These women would never discuss [their period] with their husbands and here’s this eight-year-old boy … [See full transcript.]

The image of a young boy accompanying his mother to strangers’ homes and acting as a middleman stayed with me for several days, and when I recently heard Marina Budhos reading from her new, terrific young adult novel Tell Us We’re Home, I was reminded of it again.

In Budhos’s novel, we meet three young girls, Jaya, Lola, and Maria, all immigrants, who find themselves in a different kind of countryside than Abani — American suburbia — where they act as their mothers’ interpreters and translators.

Their mothers are nannies and housekeepers in Meadowbrook, a picturesque New Jersey town off the commuter rail, and these girls are the invisible teens who help their parents navigate a new culture while struggling to find their own place within it. They go to school with the same kids whose families their mothers work for.

Jaya is West Indian, from Guyana. She assumes the responsibility to help absolve her mother of the accusation of a theft that in her employer’s home. Maria is Mexican. She accompanies her mother on job interviews and acts as a conduit for her employment searches. And Lola is a Slovakian self-appointed revolutionary whose mother is a housekeeper at her classmate’s home and whose father is a depressed former engineer. Each girl’s story–and the story of their friendship–allows us to peer into the hidden world of working class immigrants. Until they meet, each girl lives in a lonely bubble of invisibility, but chance brings them together and their friendship saves each of them in some way. Though they are outsiders, they are outsiders together.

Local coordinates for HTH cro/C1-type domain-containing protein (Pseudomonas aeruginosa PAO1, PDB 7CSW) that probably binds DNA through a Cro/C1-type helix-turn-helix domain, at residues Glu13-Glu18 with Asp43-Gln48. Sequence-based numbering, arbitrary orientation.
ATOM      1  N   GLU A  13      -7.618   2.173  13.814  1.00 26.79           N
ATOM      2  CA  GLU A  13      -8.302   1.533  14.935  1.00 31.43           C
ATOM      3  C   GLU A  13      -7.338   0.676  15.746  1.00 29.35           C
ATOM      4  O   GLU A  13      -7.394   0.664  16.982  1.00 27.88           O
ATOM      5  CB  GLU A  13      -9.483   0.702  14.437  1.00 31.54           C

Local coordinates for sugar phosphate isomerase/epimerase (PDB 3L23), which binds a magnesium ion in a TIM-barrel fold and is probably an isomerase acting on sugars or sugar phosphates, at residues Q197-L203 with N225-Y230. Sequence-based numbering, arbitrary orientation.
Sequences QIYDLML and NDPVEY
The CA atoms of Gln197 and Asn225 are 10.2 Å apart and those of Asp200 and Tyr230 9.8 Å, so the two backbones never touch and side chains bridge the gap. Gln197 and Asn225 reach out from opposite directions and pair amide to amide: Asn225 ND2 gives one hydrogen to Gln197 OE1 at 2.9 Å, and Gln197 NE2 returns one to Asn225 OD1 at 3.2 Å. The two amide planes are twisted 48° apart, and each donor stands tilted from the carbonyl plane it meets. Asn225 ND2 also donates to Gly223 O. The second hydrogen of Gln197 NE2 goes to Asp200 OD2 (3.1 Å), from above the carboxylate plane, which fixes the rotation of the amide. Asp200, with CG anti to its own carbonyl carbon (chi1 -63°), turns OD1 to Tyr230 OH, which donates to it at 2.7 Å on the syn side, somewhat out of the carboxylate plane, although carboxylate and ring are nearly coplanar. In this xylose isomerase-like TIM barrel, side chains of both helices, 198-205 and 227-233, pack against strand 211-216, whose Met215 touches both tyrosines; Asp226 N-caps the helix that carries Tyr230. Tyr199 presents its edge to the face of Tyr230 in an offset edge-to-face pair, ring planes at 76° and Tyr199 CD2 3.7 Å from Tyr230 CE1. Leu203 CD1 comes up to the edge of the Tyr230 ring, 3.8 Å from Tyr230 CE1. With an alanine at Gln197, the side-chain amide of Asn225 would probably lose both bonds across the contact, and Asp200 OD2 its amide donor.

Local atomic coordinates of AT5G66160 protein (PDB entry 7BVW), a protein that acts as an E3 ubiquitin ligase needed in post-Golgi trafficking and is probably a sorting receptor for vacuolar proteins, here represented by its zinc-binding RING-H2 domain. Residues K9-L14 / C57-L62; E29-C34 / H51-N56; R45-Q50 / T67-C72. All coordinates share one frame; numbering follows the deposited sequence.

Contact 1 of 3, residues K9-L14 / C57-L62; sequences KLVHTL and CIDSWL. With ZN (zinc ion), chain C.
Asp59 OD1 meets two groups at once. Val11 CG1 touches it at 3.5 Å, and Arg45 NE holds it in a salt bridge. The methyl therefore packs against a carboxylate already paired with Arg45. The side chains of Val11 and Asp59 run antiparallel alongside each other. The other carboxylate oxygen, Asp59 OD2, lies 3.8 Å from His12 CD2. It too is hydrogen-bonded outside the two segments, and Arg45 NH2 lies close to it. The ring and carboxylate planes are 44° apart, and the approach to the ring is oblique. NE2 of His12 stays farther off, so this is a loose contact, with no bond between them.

I was a fan of Budhos’s first YA novel, Ask Me No Questions, and am glad that this book more than lived up to my expectations. Continue reading

Jehangir Mehta: The Next Iron Chef?

A couple of weeks ago, I tuned in to the Food Network’s The Next Iron Chef to find a sophisticated, soft spoken, skinny desi chef cooking up a storm. His name is Jehangir Mehta and his delicate dishes in every episode and challenge have been distinguished by their creative use of fresh herbs, fruit, and spices and their aesthetic presentation.

Mehta is the owner and executive chef of Graffiti, a Lower East Side NYC restaurant that serves “international small plates that feature his trademark affinity for bold flavors and spices such as chillies, sambhar, turmeric, and star anise.” In cook off after cook off, Mehta–who trained as a pastry chef at the Culinary Institute of America, but who hails from a Parsi family in Bombay — has been impressing the judges with unusual and original dishes such as pickled ginger scallops, bitter melon fritters, and apple and soy caramel skewers. His preparations are like miniature paintings; each one a carefully choreographed mouthful of flavor.

Tonight at 9 PM EST is the season finale where Mehta will battle against the Philadelphia-based Chef Jose Garces. Two very qualified chefs from two ethnic backgrounds with rich culinary traditions; it’s bound to be a close match.